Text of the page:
Greatest Red Over £10: Craggy Range Bannockburn Sluicings Pinot Noir 2007, Central Otago, New Zealand, Majestic

Best Sparkling Wine: Champagne Delamotte Blanc de Blancs 1999, Champagne, France, Corney & Barrow

Making an exhibition of themselvesMaking an exhibition of themselves

Olly’s Most Romantic Wine: Fabre Montmayou Gran Reserva Malbec 2007, Mendoza, Argentina, Laithwaites

Tim’s Cheveux du Chien Wine: 2007 Dog Point Sauvignon Blanc, Marlborough, New Zealand, Berry Bros & Rudd

Jo’s Santa’s Seduction Wine: Marks & Spencer Vintage Port 1994, Douro, Portugal, Marks & Spencer

Tom’s Queen's Speech Wine: Ridgeview Grosvenor Blanc de Blancs 2004, Sussex, England, Berry Bros & Rudd

Ant’s Christmas Pudding Wine: De Bortoli Old Boys Shiraz, Australia, Oddbins

Check out the Video of the event at:

Hospices de Beaune

This year’s Hospices de Beaune sale takes place this Sunday, 15 November. Christie’s who have been conducting the sale recently call it ‘the result of more than six centuries of history’. Thanks to generous endowments of vineyards over the years the hospital in Beaune has been able to put up 44 wine cuvées of the new vintage wines for auction. The wines are bought in barrel, not bottle, by a combination of local wine merchants hoping to look magnanimous, restaurateurs looking for prestigious wines to put on their list, and keen collectors for whom the cachet of a barrel of Hospices de Beaune burgundy is too much to resist.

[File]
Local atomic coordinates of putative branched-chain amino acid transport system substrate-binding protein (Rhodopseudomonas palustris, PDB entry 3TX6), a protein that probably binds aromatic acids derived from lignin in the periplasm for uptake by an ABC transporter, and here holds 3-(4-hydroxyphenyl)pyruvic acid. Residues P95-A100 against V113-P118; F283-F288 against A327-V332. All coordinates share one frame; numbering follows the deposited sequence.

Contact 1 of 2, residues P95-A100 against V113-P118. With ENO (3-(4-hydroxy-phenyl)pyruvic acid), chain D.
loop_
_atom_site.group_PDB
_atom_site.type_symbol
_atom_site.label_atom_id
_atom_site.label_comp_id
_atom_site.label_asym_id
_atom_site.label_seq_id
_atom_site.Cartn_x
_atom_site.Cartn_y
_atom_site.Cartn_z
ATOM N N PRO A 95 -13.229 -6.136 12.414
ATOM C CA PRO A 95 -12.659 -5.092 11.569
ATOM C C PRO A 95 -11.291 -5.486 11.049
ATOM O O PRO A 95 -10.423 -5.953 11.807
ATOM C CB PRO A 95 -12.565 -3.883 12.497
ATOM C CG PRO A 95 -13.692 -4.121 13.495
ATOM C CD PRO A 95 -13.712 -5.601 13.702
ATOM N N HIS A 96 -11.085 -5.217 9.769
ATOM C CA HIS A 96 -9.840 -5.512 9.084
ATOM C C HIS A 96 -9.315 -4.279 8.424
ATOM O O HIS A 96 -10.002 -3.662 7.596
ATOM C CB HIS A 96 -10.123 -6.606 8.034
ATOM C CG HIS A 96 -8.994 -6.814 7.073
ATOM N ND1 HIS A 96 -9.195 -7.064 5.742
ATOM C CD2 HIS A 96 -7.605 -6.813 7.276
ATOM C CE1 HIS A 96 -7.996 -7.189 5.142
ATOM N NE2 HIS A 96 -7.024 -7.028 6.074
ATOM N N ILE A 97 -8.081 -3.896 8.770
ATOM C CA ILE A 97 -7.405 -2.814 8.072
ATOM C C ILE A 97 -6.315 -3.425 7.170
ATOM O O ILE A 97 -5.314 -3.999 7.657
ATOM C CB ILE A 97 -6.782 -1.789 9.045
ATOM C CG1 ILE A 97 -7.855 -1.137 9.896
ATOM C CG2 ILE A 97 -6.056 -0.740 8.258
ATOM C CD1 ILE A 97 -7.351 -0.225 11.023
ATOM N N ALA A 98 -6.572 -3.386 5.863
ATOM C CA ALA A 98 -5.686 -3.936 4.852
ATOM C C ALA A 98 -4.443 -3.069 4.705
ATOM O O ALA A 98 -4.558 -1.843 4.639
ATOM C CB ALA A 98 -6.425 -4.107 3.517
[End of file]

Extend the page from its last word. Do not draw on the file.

According to Christie’s, ‘superb quality, young Burgundy wines - vins primeurs – can be acquired, at prices to suit all budgets, and it is possible to customise the bottles with your name, or that of your business or organisation, being printed on the labels’. Of course you expect the hard sell from Christie’s website but I was a little taken aback to hear burgundy expert Anthony Hanson MW and auctioneer David Elswood, both of Christie’s wine department, promoting the charity auction with such gusto at a recent tasting at Christie’s St. James’s’ put on for the event that they sounded more like enthusiastic timeshare salesmen keen to drum up business than pin-striped wine auctioneers.

Hospices RedsHospices Reds

I must admit I had been rather hoping that the tasting would be a preview of the 2009s, especially as they’ve been much talked up, but instead we were shown a selection of older vintages, both red and white. There was surprising variation across the board with the 2003 reds showing disappointingly, but not unexpectedly because of the hot year, a disaster for pinot noir, thick, alcoholic and hot. By contrast the 2005 reds were almost all glorious with lots of pinot noir fragrance and classic red fruits, the star of the show the fabulously seductive 2005 Clos de la Roche, Cuvé Georges Kritter. There were some magnificent whites too, a 2006 Meursault-Genevrières, 2005 Meursault-Blagny and 2006 Corton-Charlemagne in particular. All in all, the tasting demonstrated that the quality of winemaking at the Hospices is so excellent today, albeit much depending on vintage, that if you can pick up a barrel (around 300 bottles) at a decent price, it’s a pretty sound investment. As I have yet to taste a 2009, I can only say at this stage, caveat emptor, and, since I hope to be in Adelaide, I shan’t be sticking my hand up for a barrel this year.

Our sponsor